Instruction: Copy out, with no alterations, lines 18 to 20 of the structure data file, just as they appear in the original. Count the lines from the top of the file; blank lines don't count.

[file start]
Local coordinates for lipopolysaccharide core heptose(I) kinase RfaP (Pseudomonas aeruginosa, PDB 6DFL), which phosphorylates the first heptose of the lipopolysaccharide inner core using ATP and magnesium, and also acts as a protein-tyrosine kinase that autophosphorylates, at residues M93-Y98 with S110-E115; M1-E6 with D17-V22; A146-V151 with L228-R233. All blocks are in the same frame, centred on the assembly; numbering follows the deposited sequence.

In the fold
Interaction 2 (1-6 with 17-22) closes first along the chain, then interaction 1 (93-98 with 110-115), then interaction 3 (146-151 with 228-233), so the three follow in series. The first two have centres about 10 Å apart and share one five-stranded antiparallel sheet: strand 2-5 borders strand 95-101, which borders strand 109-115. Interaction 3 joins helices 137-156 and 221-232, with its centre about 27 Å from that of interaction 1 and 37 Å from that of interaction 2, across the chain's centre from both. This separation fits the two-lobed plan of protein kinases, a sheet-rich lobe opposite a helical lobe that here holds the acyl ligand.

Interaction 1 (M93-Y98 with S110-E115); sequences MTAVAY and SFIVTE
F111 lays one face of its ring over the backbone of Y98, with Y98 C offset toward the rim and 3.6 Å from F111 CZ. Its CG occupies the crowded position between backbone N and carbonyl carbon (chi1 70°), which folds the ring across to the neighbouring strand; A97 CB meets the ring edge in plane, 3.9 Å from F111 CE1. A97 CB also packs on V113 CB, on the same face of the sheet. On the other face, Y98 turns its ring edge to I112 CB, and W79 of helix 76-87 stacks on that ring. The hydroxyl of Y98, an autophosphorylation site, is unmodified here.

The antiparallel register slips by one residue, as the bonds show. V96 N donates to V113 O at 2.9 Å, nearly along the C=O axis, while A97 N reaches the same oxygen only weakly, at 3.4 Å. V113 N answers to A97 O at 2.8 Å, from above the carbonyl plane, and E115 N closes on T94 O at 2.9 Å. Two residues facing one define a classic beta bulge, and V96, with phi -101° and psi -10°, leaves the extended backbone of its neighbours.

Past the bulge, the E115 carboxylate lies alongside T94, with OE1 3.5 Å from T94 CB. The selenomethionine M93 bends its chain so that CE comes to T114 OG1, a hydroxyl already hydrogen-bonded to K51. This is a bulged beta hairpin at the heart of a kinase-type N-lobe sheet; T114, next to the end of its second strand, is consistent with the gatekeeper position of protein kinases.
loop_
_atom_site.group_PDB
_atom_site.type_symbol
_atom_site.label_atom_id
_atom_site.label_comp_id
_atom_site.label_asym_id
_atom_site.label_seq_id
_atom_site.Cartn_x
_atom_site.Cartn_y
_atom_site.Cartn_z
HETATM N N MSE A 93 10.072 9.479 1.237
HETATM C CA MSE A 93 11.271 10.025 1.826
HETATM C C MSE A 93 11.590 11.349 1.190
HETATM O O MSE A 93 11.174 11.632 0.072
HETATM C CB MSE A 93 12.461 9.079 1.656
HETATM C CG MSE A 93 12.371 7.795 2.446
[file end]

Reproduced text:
HETATM N N MSE A 93 10.072 9.479 1.237
HETATM C CA MSE A 93 11.271 10.025 1.826
HETATM C C MSE A 93 11.590 11.349 1.190